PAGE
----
Neighbors with the East Bde Maka Ska Neighborhood Association gathered with police on April 17 to discuss public safety strategies for this year. Last year's celebration saw three critical incidents that resulted in the arrest of more than a dozen people.

Discussions about safety procedures for the upcoming events have already begun for both the Minneapolis Park and the Minneapolis police departments. And while the specifics are still in their infancy, a few ideas rose to the top including organizing neighborhood watches, activating spaces and shutting down roads.

“I've worked here for 28 years. I will say that for every one of those 28 years, the Fourth of July is our most challenging day,” Minneapolis Park Police Department Chief Jason Ohotto told a small group of neighbors at the meeting.  “This is not new to the city, it's not new to our police department, the Fourth of July has always been a challenge.”

Last year, people shot fireworks at police officers from the Plymouth Avenue Bridge at Boom Island Park, shootings occurred at Columbia and Harrison Parks and police said a “riot” happened at Bde Maka Ska. That evening, hundreds of people had gathered at the lake to set off fireworks.

“Any one of those incidents have the capability of overwhelming our park police resources,” Ohotto said. “We have 35 total officers that were budgeted for, and all of them are working on the Fourth of July.”

This will also be the first year the city has fireworks at the riverfront since 2019, which Ohotto said makes safety an even higher priority. The city had a laser show last year. Ohotto said he hopes the event will draw larger crowds that can improve safety around the event.

“The crowd that is going to go there is going to provide a level of activation and natural surveillance that I think will deter crime along the riverfront,” he said. “ I think people are excited to have the fireworks back. I'm glad that we're in a position where we can support the fireworks, and I am hopeful that the fireworks are a positive experience for the city.”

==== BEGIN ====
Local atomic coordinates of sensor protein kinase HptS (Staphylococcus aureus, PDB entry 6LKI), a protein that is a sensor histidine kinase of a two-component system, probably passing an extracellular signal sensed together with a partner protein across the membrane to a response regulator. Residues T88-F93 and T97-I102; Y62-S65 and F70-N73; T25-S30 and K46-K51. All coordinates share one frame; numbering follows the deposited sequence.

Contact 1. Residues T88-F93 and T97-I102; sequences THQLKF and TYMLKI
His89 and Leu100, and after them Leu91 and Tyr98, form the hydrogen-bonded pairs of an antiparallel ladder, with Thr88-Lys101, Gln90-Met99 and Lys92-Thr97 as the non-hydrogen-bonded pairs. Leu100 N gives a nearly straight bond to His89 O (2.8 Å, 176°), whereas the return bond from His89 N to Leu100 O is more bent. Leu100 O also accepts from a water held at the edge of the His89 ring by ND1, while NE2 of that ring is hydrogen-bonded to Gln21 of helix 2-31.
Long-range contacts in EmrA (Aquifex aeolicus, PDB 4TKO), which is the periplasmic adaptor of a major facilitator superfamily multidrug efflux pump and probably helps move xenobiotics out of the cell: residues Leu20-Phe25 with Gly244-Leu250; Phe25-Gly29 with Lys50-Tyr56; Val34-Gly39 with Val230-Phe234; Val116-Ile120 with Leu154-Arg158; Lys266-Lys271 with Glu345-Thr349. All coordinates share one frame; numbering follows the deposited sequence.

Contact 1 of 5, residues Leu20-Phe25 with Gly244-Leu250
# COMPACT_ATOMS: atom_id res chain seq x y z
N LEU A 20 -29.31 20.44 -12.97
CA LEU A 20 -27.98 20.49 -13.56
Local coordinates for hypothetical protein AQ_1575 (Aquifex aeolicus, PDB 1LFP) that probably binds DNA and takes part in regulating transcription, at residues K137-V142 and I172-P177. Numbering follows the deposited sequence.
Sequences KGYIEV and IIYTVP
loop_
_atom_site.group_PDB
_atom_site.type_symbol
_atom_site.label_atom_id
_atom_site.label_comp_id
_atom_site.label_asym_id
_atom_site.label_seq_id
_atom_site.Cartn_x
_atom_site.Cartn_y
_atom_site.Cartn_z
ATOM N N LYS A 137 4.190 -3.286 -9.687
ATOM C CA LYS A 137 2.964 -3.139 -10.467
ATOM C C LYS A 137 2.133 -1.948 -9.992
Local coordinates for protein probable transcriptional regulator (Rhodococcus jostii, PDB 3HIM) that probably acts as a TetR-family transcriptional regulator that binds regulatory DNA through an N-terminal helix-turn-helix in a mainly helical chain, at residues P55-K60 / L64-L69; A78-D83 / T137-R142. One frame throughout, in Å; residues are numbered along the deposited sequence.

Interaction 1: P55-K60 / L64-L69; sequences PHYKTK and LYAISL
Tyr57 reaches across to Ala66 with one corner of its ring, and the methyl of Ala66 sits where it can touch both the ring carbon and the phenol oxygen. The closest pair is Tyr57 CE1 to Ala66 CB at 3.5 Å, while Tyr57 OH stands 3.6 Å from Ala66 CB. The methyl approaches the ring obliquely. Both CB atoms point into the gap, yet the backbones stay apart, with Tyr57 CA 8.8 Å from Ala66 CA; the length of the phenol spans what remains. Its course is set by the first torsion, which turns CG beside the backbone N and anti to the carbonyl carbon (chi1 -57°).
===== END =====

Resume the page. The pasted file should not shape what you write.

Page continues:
Ohotto’s overwhelming message was that law enforcement needs the help of the community, given the staffing shortages among all local police departments. He said that attendees should organize their neighborhoods to activate public space, which could help displacing some of the “negative behavior.”

“I'm not asking you to confront people. I'm not asking you to arrest people. I'm not asking you to get into any sort of confrontation. I'm asking you to take up space,” he said.

One of the specific strategies mentioned by Ohotto was road closures around the lake to help restrict vehicle access to lake parkway. He also said that all 35 parks police officers will be on patrol the night of the Fourth, but noted only two will be at Bde Maka Ska, compared to zero last year.

“What we want to do is stop a circular pattern of people cruising the lake. And we can disrupt that circular pattern through temporary traffic closures on both sides,” he said.

While the fireworks dominated the majority of the conversation, other community members took the time to raise concerns about broader issues at the park and lamented about loitering, loud music and drug use, specifically at Thomas Beach and in the parking lot of St. Mary’s Greek Orthodox Church.

Ohotto recognized their concerns, but said it is not a priority for the park police.

“We live in a dense urban city. There's going to be loud music in the summertime. It's an ordinance violation,” Ohotto said, “but I can't commit to you that we're going to dedicate scarce resources to putting several officers on the West Bde Maka Ska parkway,.”

One longtime community member lamented that officers are not dealing with the issue as aggressively they did in the past. Lt. Michael Frye, with the Minneapolis Police Department, said that policing has changed in recent decades.

“We'll never go back to what you're referring to as the more aggressive style of policing … that is long gone, how we handled crime 20 years ago is the ancient past,” he said. “Now we go into a realm of where we talk more, we work through things more, and we try to give people the benefit of the doubt.”

Neighbors were generally eager to offer assistance, floating ideas like walking groups and obtaining block party permits. They also mentioned a collaboration with the local Islamic Association of North America.

“Each of us has a little piece of the pie we can offer to help you because we know you're understaffed, this has been very well known and it makes us angry” said Mary Ann Von Houten, who has lived near Bde Maka Ska for 25 years. “So if we can do something to help, we’ll be happy to offer.”